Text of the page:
I’ve been here for a couple weeks now and it just so happens to line up with a debate going on back on campus that will be voted upon tomorrow. As this dialogue goes on, I’ve realized that I have a unique perspective, one worth sharing, but I personally choose to remain mum on political aspects, especially things I’m quite frankly not that informed about. I don’t know the logistics of NUDivest but I will however share my experience here so far and maybe that will shed some light on how I feel about Israel and its people.
I should first frame this post by saying that I am a black, blond haired, non-religious male studying in Israel alone. No other Northwestern students are here with me, and I have felt nothing but acceptance by not only the students on the program but from the people of Tel Aviv as a whole. Israel is so multicultural; there are people here from England, Panama, Russia, Australia, Mali, Argentina, Germany, Brazil, my roommate is from France, etc. It really puts into perspective that when you are speaking about Israel you are really reflecting on Jews from all over the world who feel connected to this country and want to see it protected. Living in such a multicultural society has worked to my advantage because it means that most people here actually speak English. Obviously Hebrew is the national language, but the street signs have English and I order my food in English. If I need to know something I speak in English and they respond back; it’s been quite comforting. I was actually surprised by how many recognizable brands they have here too, I saw Colgate toothpaste, Oreos, Frosted Flakes and Honeynut Cheerios, Barilla pasta, Zara; they even have an American Apparel in the mall next door. Tel Aviv is like a little New York, which is where I’m from, so it really just reminds me of home.
The food is delicious. Of course I had Middle eastern food (pita and hummus for life!) along with falafel and schnitzel, but I’ve also eaten some of the best Italian food I’ve ever experienced here. I had Chinese food the other day and I almost ordered Domino’s Pizza last night – haha. It’s weird that I can be on the other side of the planet yet feel so normal or at home. Having said that, I also have to deal with the reality that I am in Israel and there are people who want to hurt me simply for that fact. I haven’t taken the buses here yet and I probably won’t for at least another month without incident. Everyone here has assured me that it’s safe, but the idea of Tel Aviv and explosions has been so ingrained into my head by the media and just general discourse back home that it’s prevented me from utilizing the transit system here so far. But to be honest, I realized it’s the same situation back home. I don’t use public transportation back at school, I don’t go into Chicago unless I’m on the private Northwestern buses, I don’t take the El at night or during the day for that matter, and I’d Uber or cab before ever taking the Chicago public bus system. The point is not to make myself sound spoiled but to point out, to myself I guess, that I’ve let other peoples’ thoughts and media coverage shape how I think about Israel before I even came here and that’s not okay. I’m smarter than that and I think anyone at Northwestern would be smarter than that too.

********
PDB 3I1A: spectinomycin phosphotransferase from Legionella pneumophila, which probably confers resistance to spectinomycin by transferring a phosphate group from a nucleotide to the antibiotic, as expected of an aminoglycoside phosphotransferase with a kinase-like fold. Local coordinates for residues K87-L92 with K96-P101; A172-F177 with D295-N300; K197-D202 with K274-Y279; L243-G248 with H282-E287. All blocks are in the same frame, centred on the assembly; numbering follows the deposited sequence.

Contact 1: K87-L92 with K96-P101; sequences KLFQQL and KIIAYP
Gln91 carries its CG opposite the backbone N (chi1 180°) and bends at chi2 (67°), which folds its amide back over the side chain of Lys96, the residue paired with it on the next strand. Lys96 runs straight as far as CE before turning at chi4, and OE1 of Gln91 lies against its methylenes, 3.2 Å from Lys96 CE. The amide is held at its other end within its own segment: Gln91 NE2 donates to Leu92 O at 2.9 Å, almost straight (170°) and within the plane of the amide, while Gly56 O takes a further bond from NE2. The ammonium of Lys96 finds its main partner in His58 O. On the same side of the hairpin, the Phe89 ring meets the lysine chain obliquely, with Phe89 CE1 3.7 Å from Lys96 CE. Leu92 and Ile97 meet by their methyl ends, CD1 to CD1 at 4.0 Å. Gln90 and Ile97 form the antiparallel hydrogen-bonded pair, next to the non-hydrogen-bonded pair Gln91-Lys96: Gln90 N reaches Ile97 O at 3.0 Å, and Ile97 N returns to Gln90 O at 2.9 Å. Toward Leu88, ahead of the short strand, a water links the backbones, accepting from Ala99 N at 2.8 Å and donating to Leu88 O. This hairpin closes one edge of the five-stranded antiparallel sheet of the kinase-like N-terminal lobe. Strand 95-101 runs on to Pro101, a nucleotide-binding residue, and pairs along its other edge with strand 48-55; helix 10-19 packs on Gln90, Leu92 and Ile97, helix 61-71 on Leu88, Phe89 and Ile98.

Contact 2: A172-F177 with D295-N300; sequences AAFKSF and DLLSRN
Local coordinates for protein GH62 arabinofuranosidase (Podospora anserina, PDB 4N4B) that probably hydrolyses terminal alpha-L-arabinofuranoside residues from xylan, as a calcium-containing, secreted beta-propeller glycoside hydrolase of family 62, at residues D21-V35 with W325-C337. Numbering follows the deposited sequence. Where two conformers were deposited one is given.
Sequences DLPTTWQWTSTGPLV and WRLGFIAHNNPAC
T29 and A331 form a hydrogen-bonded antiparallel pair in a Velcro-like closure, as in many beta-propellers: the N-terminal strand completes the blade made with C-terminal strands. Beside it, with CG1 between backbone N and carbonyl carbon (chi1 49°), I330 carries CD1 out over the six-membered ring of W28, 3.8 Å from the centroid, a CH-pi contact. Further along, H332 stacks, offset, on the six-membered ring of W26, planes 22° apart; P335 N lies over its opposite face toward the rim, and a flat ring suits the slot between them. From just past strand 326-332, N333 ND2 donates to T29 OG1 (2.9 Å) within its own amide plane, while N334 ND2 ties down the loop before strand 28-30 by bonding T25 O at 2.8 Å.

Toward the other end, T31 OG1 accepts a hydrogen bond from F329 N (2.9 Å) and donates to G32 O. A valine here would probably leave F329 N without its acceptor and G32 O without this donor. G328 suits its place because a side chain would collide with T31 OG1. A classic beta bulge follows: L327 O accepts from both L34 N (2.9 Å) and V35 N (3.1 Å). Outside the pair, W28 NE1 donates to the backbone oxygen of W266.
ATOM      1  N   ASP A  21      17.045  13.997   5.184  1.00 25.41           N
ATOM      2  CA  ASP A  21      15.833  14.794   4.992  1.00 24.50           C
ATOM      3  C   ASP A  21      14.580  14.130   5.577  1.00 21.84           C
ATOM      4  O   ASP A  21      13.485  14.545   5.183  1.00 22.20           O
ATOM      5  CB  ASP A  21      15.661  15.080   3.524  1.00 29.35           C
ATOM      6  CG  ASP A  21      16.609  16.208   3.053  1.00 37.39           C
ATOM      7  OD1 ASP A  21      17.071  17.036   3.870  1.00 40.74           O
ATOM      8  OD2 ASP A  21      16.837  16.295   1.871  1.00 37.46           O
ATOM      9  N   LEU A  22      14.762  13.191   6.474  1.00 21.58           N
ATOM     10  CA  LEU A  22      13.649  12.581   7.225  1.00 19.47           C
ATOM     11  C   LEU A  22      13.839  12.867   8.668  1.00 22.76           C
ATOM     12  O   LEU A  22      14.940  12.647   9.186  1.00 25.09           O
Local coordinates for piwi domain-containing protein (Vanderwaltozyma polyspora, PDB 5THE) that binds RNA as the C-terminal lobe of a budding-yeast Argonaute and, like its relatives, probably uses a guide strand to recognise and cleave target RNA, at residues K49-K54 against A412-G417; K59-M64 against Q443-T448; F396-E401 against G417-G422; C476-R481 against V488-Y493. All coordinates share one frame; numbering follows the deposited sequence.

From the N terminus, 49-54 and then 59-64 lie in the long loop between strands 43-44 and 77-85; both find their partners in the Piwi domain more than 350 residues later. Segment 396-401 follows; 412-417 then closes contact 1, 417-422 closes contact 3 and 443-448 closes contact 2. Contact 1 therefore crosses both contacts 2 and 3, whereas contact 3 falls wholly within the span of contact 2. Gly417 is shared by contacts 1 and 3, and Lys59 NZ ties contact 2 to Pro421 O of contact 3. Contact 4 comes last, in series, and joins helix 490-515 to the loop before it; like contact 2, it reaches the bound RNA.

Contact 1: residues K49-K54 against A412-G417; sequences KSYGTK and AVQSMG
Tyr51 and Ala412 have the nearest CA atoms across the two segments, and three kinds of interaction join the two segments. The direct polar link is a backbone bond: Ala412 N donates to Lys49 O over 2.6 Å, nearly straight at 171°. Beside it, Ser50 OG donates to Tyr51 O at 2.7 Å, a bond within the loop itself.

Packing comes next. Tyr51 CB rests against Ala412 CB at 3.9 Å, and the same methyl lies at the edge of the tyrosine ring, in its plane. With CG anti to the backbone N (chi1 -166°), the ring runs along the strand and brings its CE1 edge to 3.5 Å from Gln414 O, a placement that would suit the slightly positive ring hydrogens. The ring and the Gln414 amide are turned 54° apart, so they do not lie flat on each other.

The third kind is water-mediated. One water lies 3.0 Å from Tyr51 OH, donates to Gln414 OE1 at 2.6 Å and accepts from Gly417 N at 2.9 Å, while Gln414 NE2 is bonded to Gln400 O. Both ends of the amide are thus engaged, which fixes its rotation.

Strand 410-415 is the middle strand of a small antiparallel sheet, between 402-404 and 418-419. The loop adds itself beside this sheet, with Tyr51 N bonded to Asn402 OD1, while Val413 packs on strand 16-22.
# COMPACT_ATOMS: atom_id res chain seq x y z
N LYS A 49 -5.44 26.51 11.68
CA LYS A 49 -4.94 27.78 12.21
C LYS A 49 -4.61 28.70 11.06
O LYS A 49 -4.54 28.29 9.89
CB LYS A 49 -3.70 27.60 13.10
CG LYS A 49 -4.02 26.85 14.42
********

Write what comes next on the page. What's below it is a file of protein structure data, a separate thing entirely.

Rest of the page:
I’m not saying that everyone needs to come visit Israel or anything like that, but that it’s better to have exposure to something before you formulate an opinion about it. From what I’ve seen, Muslim and Jewish people live in peace here, in Tel Aviv at least. I’ve encountered many Muslims who speak Hebrew to me, work in Kosher supermarkets alongside Jews, or study at my school. It’s not something you pay attention to. Without getting controversial, the feelings of Antisemitism and Anti-Islam that is portrayed outside Israel isn’t felt here in Tel Aviv or I’ve just somehow remained ignorant towards it. Gays are accepted here, blacks are accepted here, and people of all different ages hangout together because the conscription means people go to university at older ages here. That and the people just age beautifully so you can’t really tell how old they are, it’s probably because of the “se baba” aka it’s cool/ it’s all-good attitude. I’ve travelled all around the world and the people of Israel are some of the nicest I’ve ever met. Everyone here are “haverim” (meaning friends). The beach is beautiful, the weather is fantastic, I don’t see why anyone would ever want to make this place less safe.
Okay, and with that I’m off to see 50 Shades of Grey in the movie theatre! I tried not to be too controversial and I hope I succeeded. L’hitraot! (see you later!)